As you say, I began prêt-à-porter or ready-to-wear, and I hope in the future there will be other new ways combined with an ample perspective. We can’t forget that the future is created by people.

AIR MAIL: Many years ago you imagined “unisex” clothing designs. You have also been known for your exceptional romantic partners, both male and female. What are your thoughts about the recent rise of gender fluidity, the mainstreaming of transgender people, and the #MeToo movement?

CARDIN: One day a woman stated that she would like to wear pants, and shortly after that others followed and pants became a social and economic statement. The cause found a solution to the problem.

AIR MAIL: You are known for working early on with Black models and models of color, and for diversity in your cabine. How do you expect the Black Lives Matter movement to alter our attitudes toward race? How does B.L.M. compare to other, earlier human-rights movements, from civil rights to feminism to gay rights?

CARDIN: The problem will find its solution thanks to the intelligence and the sensitivity of people.

AIR MAIL: How do you think the intrusion of social media into our lives is altering us as human beings?

CARDIN: I prefer direct human contact, and I fear that technological evolution finds us unprepared because it develops too rapidly.

AIR MAIL: You have long been an enthusiastic patron of the performing arts. What developments would you like to see happen in theater, dance, music?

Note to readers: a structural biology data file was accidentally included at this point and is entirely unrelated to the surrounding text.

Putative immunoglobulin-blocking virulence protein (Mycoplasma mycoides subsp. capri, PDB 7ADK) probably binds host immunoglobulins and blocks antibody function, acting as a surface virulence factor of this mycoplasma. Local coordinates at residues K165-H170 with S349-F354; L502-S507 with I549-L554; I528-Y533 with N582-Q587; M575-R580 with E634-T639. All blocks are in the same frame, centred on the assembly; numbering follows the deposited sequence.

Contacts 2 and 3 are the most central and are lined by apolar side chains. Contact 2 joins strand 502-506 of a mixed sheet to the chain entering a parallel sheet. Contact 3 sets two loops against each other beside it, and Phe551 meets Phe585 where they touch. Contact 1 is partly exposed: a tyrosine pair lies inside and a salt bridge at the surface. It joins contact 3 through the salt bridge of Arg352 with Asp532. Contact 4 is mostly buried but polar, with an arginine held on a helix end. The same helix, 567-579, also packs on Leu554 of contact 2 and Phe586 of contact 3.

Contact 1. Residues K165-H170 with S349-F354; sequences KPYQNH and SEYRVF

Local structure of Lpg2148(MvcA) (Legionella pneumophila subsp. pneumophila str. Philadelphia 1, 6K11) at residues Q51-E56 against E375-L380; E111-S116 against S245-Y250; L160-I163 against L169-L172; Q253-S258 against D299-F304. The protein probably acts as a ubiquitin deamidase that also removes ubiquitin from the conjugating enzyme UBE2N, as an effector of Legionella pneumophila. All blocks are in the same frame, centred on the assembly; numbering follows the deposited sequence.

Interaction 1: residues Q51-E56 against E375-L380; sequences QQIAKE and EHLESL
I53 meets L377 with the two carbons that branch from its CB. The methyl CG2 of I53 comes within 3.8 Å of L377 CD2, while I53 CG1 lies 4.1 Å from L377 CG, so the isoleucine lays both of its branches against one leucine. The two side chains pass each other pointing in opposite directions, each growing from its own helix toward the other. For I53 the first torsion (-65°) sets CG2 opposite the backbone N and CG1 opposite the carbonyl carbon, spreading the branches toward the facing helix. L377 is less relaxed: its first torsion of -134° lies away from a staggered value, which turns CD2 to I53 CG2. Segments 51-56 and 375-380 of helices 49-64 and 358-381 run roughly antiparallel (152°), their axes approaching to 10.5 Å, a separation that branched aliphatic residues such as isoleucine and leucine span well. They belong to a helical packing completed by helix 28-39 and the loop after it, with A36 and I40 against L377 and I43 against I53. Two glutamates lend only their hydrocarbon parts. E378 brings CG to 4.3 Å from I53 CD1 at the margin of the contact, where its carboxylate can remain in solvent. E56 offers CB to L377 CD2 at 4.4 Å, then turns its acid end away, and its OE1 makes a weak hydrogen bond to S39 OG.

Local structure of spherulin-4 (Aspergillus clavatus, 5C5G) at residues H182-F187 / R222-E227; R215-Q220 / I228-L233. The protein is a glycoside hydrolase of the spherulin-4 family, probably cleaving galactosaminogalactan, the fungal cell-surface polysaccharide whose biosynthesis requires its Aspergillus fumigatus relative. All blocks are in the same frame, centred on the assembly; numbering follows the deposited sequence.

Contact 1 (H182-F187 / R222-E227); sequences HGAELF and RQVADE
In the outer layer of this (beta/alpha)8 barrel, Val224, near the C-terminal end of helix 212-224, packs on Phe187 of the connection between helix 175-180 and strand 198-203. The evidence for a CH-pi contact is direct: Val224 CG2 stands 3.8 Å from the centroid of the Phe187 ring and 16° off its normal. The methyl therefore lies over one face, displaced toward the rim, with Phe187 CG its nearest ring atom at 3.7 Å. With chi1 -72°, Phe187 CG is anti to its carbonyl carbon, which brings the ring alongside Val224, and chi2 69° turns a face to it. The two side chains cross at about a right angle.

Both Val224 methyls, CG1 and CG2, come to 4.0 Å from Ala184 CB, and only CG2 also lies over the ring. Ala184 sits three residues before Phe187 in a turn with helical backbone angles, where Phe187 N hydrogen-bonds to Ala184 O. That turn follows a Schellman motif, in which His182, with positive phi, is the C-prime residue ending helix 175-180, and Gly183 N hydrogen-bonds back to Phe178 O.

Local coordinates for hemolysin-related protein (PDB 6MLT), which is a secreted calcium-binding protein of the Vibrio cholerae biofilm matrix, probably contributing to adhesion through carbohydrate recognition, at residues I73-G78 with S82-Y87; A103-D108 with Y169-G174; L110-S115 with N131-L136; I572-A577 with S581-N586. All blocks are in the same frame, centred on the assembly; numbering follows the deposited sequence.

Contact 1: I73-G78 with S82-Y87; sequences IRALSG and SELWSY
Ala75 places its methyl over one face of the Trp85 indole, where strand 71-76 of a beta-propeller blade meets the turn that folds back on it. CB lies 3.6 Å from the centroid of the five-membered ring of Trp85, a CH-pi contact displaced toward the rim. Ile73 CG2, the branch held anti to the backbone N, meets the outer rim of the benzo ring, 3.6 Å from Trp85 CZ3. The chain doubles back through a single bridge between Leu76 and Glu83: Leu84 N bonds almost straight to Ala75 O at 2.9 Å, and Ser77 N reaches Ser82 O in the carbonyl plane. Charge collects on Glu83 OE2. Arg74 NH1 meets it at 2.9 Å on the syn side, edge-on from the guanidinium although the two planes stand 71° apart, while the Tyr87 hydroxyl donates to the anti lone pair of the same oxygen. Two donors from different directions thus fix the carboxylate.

CARDIN: An international collaboration between international private and public operators where individualism is the only prerogative of artists and authors.

AIR MAIL: I am very curious to know your thoughts on two pillars of the American fashion industry, both of whom held you in very high regard—Eleanor Lambert and Geoffrey Beene. Like you, Mr. Beene always had great faith in the future. You were at a certain point a client of Eleanor’s as well as her friend.

CARDIN: She was a journalist and close friend of mine. Geoffrey was a great friend as well. We shared a positive vision of the future, and he was the only one to encourage me to create ready-wear.

AIR MAIL: I admire [Cardin’s head of couture, muse, and ex-model] Maryse Gaspard very much, not only for her loyalty to you but for her incomparable chic. What do you think makes a person chic and why do we not see that rare breed so much anymore?

CARDIN: Maryse is one of the most elegant women of the world. Today women work. Years ago they wanted to be populaire and be seen; now rich women must relate to the working class.

Maryse Gaspard attends Pierre Cardin’s 95th-birthday celebration during the Pierre Cardin: 70 Years of Innovation fashion show at the Breakers in Newport, Rhode Island, 2017.

AIR MAIL: When the pandemic began, I immediately started wishing for a Pierre Cardin–designed mask or face shield. Can you please come up with a design that would surprise and delight us, and keep us safe and elegant? What would that look like?

CARDIN: I prefer to think that soon the mask won’t serve us anymore!

AIR MAIL: What was the naughtiest thing you ever did in your life, or would like to do now?

CARDIN: The most provocative thing was ready-to-wear. Now? I’ve done almost everything!

AIR MAIL: As an actor manqué, do you like watching yourself on film, in the documentary?

CARDIN: While watching the images of my past in the documentary, I felt good and also uncomfortable.

AIR MAIL: What is the greatest change for the better that you have seen happen in your lifetime? For the worse?

CARDIN: Equality between men and women is the greatest. I never think of the worst-case scenario.

AIR MAIL: Strange coincidences occurred in your life from your very first day in Paris. Would you consider yourself superstitious, religious, agnostic?

CARDIN: Coincidences surprise me, but I am a realist.

Amy Fine Collins is an Editor at Large for AIR MAIL and a Special Correspondent for Vanity Fair. She lives in New York City